Trump submits 2018 budget proposal, targets entitlement programs, foreign aid

President Trump tendered his budget proposal for fiscal year 2018 to Congress Tuesday, one in which the White House takes aim at entitlement programs, promises to balance the federal deficit and vows to aggressively grow the economy.

Mr. Trump’s plan would cut government spending by $3.6 trillion over the next decade and projects to grow the U.S. economy at an annualized rate of three percent.

“We will grow our economy. It is growing already. It will grow faster than you’ve seen it in decades.  The budget we are proposing will reverse economic stagnation and build the path to millions of new jobs for American workers,” Trump said in his weekly radio address.

Titled “Taxpayers First,” Trump’s $4 billion measure proposes steep cuts in Medicare to the tune of $800 billion over 10 years to compliment the expected Obamacare repeal, reduces dependency on food stamps by 25 percent and cuts disability programs by $72 billion over the same period.

The budget proposal also recommends reducing funding to the operating budgets of the Education and State departments, and the EPA — cutting clean air and water programs and over 3,800 jobs at the environmental agency. In addition, Medicaid funding would not be increased and monetary support for drug prevention programs proposes to be cut.

Similarly, the plan slashes funding for crop insurance by 36 percent, ends public-service loan forgiveness for federal loans issued after July 2018, shrinks federal retirement benefits by $63 billion over 10 years, and would restrict eligibility for the Earned Income Tax Credit and the Child Tax Credit to those with Social Security numbers.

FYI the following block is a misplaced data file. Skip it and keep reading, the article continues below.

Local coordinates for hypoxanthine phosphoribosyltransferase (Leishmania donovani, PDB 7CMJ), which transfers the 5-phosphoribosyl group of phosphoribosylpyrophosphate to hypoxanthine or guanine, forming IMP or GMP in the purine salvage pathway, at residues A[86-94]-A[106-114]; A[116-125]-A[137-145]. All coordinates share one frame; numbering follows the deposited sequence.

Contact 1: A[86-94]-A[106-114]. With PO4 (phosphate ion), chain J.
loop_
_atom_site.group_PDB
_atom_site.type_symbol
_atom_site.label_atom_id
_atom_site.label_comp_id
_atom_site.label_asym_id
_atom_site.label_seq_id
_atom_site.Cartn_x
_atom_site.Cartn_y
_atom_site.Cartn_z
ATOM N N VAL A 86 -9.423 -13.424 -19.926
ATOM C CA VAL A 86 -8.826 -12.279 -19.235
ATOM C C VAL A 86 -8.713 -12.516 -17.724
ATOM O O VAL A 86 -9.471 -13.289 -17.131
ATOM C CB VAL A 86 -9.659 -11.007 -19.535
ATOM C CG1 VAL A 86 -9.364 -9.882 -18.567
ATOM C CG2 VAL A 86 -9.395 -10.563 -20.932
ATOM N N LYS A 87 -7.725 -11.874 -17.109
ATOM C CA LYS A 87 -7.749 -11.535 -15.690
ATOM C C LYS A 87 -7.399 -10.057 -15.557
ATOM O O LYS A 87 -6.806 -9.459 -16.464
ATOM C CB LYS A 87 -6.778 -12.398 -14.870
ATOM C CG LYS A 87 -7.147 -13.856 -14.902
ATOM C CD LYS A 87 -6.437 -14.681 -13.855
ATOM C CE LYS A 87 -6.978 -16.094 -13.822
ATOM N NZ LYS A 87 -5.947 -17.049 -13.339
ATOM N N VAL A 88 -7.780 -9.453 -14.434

In a surprising move, the president is advancing only $200 billion for his proposed infrastructure spending, down from the original plan of $1 trillion.  Trump’s budget does include a scaled-back proposal for his wall with Mexico, most of which will aid border security and repairs and maintenance of existing barriers.

Additionally, Trump advances a proposal to increase defense spending to $603 billion.

Most important, the White House’s budget proposal is filled with tax cuts, which administration officials say will inspire growth and increase tax revenue into federal coffers.

As described in the budget plan, individual tax rates would be lowered, the standard deduction would be expanded, particularly for child care expenses, retirement, charitable giving and home ownership, and the estate tax would be eliminated.

On the business side, Trump proposes cuts to the corporate tax rate, repealing the 3.8 percent net investment income tax, ending the alternative minimum tax, cutting the business tax, and wiping out most special interest tax loopholes.

The president’s proposal also advances the idea of a territorial system of tax, but offers a one-time repatriation tax on accumulated overseas income.


[Reuters] [The Hill] [AP] [Breitbart] [CNNMoney] [CNBC/YouTube] [Photo courtesy Fox News]